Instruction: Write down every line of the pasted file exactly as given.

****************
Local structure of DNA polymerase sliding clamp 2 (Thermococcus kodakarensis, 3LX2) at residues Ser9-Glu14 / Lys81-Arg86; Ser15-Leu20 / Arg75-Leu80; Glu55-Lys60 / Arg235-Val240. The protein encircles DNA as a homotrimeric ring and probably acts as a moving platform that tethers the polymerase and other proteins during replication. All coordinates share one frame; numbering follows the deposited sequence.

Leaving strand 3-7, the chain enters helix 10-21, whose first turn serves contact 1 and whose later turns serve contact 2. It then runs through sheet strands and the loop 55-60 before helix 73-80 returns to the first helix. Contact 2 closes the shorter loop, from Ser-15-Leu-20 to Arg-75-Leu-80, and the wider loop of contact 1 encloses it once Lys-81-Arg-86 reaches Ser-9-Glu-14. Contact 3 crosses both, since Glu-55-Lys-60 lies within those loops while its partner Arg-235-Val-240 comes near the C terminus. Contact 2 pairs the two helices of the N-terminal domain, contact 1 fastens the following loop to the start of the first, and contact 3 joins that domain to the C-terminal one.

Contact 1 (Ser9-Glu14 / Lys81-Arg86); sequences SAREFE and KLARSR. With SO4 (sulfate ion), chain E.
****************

Local structure of DNA polymerase sliding clamp 2 (Thermococcus kodakarensis, 3LX2) at residues Ser9-Glu14 / Lys81-Arg86; Ser15-Leu20 / Arg75-Leu80; Glu55-Lys60 / Arg235-Val240. The protein encircles DNA as a homotrimeric ring and probably acts as a moving platform that tethers the polymerase and other proteins during replication. All coordinates share one frame; numbering follows the deposited sequence.

Leaving strand 3-7, the chain enters helix 10-21, whose first turn serves contact 1 and whose later turns serve contact 2. It then runs through sheet strands and the loop 55-60 before helix 73-80 returns to the first helix. Contact 2 closes the shorter loop, from Ser-15-Leu-20 to Arg-75-Leu-80, and the wider loop of contact 1 encloses it once Lys-81-Arg-86 reaches Ser-9-Glu-14. Contact 3 crosses both, since Glu-55-Lys-60 lies within those loops while its partner Arg-235-Val-240 comes near the C terminus. Contact 2 pairs the two helices of the N-terminal domain, contact 1 fastens the following loop to the start of the first, and contact 3 joins that domain to the C-terminal one.

Contact 1 (Ser9-Glu14 / Lys81-Arg86); sequences SAREFE and KLARSR. With SO4 (sulfate ion), chain E.